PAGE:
A: Positive feedback encourages anybody. The fundamental driving forces are whether you are doing something that you believe is right and whether it makes a difference. You also need to know whether the difference encapsulates a population or you can do it one by one.
Q: Not many people have had their lives portrayed by Hollywood. Has that helped you in your work?
A: I think the movie enhanced my public persona, yes. Would I be here today if it wasn’t for the movie? Probably not.
Q: How is Smoke-Free Kids funded?
A: By me giving talks and presentations for which I’m paid. I don’t want any other donors. I do what I want to do because I want to do it.
Q: Tell us a bit more about your work with governments. How do you promote the anti-smoking message to policy-makers?
A: I would say they invariably seek me out. I presume that’s because I have a public persona. They ask ‘what would you do if you were me?’ That’s how I started with Allan Rock, who was Canada’s minister of health from 1997 to 2002. We developed a programme in which we changed the packaging and pricing and introduced smoke-free environments.
I’ve been to Norway, Malta, Iceland. There’s not too many places that I haven’t been.
Q: Which factors ensure that people don’t start smoking?
A: There’s no foolproof way. Everybody’s autonomous – they have their own free will. I have no domain or control over that. That’s the purpose of education. Education provides people with cognitive capacity to make good decisions.
Q: Which government policies work when it comes to stopping children smoking?
A: I think government policies provide the environment for people to make better decisions, I don’t think government tells anybody what to do and how to do it. What government does is provide the environment for people to behave in a certain way. In the case of price increases, people say: ‘If I can’t afford it, I won’t smoke’.
Q: Which governments are doing a good job in the fight against smoking?
A: The Canadian government has distinguished itself and the Australian government has distinguished itself, with measures such as smoke-free environments, changes to packaging and counter advertising. They’re all part of changing the environment in which smoking has been endemic.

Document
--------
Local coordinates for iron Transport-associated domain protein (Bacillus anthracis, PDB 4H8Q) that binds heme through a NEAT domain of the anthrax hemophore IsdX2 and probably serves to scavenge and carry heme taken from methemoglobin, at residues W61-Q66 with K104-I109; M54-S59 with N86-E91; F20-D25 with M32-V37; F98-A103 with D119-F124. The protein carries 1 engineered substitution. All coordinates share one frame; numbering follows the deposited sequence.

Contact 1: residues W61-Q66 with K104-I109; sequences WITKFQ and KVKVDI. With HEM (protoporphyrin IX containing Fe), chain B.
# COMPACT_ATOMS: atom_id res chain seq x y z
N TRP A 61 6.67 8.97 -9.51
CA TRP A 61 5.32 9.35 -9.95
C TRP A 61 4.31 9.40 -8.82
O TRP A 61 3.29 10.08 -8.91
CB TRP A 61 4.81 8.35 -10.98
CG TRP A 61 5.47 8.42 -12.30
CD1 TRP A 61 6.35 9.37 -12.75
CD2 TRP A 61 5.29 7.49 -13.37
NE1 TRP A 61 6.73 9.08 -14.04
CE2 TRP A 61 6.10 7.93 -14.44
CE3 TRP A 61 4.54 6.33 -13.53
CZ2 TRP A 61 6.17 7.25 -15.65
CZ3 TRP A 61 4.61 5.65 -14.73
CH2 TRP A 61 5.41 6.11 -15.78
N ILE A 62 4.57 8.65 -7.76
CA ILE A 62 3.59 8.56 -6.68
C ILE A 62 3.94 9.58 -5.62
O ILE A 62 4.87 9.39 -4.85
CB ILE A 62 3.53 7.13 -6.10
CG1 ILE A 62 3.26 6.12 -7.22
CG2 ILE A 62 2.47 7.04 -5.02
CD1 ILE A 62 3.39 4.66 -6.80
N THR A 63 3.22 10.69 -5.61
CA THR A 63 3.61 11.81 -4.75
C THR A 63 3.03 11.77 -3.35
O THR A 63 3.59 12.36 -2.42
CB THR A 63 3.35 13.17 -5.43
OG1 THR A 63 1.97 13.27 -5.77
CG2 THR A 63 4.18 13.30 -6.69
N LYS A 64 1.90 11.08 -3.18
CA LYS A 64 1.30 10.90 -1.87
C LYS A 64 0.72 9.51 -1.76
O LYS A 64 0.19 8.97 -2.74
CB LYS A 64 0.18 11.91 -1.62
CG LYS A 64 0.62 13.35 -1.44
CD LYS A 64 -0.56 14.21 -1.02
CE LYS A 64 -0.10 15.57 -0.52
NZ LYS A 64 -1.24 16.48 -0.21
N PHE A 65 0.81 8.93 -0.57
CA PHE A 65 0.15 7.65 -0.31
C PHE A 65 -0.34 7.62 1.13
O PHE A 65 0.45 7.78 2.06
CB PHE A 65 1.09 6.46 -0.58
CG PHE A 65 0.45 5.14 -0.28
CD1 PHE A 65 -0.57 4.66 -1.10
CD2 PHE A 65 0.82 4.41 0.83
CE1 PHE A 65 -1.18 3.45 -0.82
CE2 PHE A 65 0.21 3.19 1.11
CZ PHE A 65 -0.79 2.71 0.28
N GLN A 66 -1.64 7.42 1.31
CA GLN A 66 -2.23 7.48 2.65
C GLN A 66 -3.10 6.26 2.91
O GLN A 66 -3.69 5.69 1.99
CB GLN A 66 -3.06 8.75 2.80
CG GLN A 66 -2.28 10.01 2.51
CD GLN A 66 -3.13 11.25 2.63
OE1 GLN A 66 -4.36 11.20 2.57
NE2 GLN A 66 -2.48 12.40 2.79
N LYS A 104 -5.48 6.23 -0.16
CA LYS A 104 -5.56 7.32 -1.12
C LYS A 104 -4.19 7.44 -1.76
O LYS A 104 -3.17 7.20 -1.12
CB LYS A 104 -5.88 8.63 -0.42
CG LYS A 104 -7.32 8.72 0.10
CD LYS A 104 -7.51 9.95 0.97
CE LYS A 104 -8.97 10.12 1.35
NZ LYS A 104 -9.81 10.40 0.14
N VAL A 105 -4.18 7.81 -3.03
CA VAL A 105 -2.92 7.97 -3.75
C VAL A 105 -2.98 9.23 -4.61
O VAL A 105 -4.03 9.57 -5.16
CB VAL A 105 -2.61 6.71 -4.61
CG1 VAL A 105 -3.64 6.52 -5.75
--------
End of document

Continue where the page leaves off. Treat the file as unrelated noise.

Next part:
Q: Is public health winning the battle against tobacco? Has the tobacco industry changed?
A: No, I don’t think the leopard has changed its spots. It’s just becoming much more sophisticated in developing and delivering nicotine products, whether they’re dissolvable, cherry-flavoured cigarettes, or whatever. They continue to use their tentacles in government circles to protect the industry. I don’t think that’s changed dramatically yet. I think it will change, because public health concerns over disease and death are becoming much more influential. It costs governments more money, more businesses lose productivity; ultimately they say ‘this thing is no good for us’. What’s happening is we’re having a ‘de-normalization’ of a two centuries-old product: it’s not part of everyday life. It’s evolutionary: we’re undoing two centuries in a decade.
Q: Why do you want governments to take additives out of cigarettes?
A: Because it would make tobacco taste disgusting. If I put something in my mouth that tastes disgusting, then I’m not going to use it.
Q: Tell us about your involvement with litigation.
A: I appear on behalf of a plaintiff who has been harmed, or for a government who is seeking to recover the cost of health care [from smoking-related diseases]. I act as an expert witness. That’s what we’re doing in Canada, that’s what we did in the United States, there was a case in Japan too. The most success so far has been in the US and now in Canada.
Q: How strongly are lawyers involved with the tobacco industry compared to the other industries you’ve worked in?
A: Lawyers are part of the tobacco industry both internally and externally and they are intimately involved at all phases of operations. I don’t think that’s true of the pharmaceutical industry.
Q: Are there any measures that governments have taken that you feel don’t work?
A: I’m not that comfortable with the Family Smoking Prevention and Tobacco Control Act, which was passed in 2009, which basically gave the US Food and Drug Administration regulatory power over the cigarette industry. My problem was that the industry directly participated in crafting the law. So they exempted menthol, and two weeks after the law was passed Philip Morris introduced menthol cigarettes. It had no teeth. They should have eliminated menthol as an additive, not as a cigarette.
The tobacco industry was sued in the Netherlands in 2005, it had to disclose all the additives, then the political environment changed and the result of that was that none of the additives has been disclosed.